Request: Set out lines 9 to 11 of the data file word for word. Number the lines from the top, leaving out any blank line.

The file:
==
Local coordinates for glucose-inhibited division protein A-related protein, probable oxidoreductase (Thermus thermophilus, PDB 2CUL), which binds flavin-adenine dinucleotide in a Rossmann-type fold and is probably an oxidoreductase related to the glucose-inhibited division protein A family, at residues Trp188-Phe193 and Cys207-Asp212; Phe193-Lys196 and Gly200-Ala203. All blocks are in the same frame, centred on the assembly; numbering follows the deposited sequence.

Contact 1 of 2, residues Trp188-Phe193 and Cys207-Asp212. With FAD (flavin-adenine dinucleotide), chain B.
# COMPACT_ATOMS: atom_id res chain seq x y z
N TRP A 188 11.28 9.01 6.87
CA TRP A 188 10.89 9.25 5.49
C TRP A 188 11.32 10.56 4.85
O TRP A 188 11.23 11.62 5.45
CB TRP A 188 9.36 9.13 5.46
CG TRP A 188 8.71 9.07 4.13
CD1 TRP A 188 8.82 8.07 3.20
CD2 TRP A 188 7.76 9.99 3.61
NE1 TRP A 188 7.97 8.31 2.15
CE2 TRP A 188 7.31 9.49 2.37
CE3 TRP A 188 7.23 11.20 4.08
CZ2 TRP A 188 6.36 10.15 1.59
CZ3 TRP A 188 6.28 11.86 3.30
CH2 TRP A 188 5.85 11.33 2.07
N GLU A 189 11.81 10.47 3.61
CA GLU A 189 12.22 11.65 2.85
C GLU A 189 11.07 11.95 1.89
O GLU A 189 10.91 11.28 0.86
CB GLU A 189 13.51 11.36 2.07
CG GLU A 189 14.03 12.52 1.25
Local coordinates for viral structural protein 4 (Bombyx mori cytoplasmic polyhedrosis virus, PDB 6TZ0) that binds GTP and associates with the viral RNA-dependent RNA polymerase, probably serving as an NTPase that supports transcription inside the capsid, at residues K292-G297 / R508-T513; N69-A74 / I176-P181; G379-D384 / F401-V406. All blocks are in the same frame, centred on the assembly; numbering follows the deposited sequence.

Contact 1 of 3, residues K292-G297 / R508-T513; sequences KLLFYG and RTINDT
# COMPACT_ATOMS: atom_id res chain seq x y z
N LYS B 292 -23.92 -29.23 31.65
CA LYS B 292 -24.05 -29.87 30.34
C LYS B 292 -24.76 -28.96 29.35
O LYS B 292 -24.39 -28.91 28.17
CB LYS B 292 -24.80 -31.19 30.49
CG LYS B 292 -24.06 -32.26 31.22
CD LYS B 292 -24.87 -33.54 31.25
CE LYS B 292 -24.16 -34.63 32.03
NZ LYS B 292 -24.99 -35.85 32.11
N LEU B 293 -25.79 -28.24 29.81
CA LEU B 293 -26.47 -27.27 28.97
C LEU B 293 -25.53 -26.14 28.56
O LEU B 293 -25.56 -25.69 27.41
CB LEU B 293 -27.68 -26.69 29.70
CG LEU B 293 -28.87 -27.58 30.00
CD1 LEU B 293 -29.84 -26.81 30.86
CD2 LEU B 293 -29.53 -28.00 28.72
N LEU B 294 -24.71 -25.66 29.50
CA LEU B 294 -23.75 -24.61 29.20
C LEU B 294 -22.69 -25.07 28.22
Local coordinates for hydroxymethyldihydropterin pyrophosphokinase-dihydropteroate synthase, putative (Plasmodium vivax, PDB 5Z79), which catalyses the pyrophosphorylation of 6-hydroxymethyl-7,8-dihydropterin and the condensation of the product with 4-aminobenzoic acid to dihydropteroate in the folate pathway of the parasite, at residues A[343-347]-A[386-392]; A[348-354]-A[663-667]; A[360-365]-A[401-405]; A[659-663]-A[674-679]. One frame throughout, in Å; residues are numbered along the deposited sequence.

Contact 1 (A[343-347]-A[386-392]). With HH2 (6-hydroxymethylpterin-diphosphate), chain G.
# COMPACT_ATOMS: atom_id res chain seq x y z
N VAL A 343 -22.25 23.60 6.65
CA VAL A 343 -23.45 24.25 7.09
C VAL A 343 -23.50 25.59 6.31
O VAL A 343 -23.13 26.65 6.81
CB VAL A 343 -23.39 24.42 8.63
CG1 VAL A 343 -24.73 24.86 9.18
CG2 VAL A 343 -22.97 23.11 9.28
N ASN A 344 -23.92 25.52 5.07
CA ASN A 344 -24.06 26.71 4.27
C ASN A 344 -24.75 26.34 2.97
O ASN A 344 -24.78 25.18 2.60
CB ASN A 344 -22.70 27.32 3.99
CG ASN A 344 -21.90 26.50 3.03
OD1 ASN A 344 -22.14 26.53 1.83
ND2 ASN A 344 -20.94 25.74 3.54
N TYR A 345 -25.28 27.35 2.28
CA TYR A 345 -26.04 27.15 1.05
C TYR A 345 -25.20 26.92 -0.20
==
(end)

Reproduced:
CG TRP A 188 8.71 9.07 4.13
CD1 TRP A 188 8.82 8.07 3.20
CD2 TRP A 188 7.76 9.99 3.61